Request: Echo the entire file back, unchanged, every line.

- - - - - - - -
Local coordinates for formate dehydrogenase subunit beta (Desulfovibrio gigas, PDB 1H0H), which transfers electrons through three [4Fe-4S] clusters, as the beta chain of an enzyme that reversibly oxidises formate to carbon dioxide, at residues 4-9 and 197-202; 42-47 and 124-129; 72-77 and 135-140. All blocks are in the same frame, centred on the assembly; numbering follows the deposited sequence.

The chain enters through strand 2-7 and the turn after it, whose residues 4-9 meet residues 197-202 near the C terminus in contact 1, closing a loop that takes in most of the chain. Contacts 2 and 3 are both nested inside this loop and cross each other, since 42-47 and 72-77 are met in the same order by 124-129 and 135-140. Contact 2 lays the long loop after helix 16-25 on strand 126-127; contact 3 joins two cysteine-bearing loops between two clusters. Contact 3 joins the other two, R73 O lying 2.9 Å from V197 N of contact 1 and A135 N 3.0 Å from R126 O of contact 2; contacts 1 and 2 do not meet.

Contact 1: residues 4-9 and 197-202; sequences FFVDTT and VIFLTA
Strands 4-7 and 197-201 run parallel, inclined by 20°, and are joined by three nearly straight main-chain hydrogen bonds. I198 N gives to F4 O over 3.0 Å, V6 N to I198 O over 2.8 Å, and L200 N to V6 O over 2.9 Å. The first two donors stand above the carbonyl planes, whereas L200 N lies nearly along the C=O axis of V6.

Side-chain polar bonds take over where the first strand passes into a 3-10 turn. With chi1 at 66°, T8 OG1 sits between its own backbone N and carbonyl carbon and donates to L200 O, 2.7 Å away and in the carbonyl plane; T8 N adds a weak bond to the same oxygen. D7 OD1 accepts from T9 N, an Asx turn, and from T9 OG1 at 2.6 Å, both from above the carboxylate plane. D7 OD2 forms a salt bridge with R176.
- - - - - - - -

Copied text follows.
Local coordinates for formate dehydrogenase subunit beta (Desulfovibrio gigas, PDB 1H0H), which transfers electrons through three [4Fe-4S] clusters, as the beta chain of an enzyme that reversibly oxidises formate to carbon dioxide, at residues 4-9 and 197-202; 42-47 and 124-129; 72-77 and 135-140. All blocks are in the same frame, centred on the assembly; numbering follows the deposited sequence.

The chain enters through strand 2-7 and the turn after it, whose residues 4-9 meet residues 197-202 near the C terminus in contact 1, closing a loop that takes in most of the chain. Contacts 2 and 3 are both nested inside this loop and cross each other, since 42-47 and 72-77 are met in the same order by 124-129 and 135-140. Contact 2 lays the long loop after helix 16-25 on strand 126-127; contact 3 joins two cysteine-bearing loops between two clusters. Contact 3 joins the other two, R73 O lying 2.9 Å from V197 N of contact 1 and A135 N 3.0 Å from R126 O of contact 2; contacts 1 and 2 do not meet.

Contact 1: residues 4-9 and 197-202; sequences FFVDTT and VIFLTA
Strands 4-7 and 197-201 run parallel, inclined by 20°, and are joined by three nearly straight main-chain hydrogen bonds. I198 N gives to F4 O over 3.0 Å, V6 N to I198 O over 2.8 Å, and L200 N to V6 O over 2.9 Å. The first two donors stand above the carbonyl planes, whereas L200 N lies nearly along the C=O axis of V6.

Side-chain polar bonds take over where the first strand passes into a 3-10 turn. With chi1 at 66°, T8 OG1 sits between its own backbone N and carbonyl carbon and donates to L200 O, 2.7 Å away and in the carbonyl plane; T8 N adds a weak bond to the same oxygen. D7 OD1 accepts from T9 N, an Asx turn, and from T9 OG1 at 2.6 Å, both from above the carboxylate plane. D7 OD2 forms a salt bridge with R176.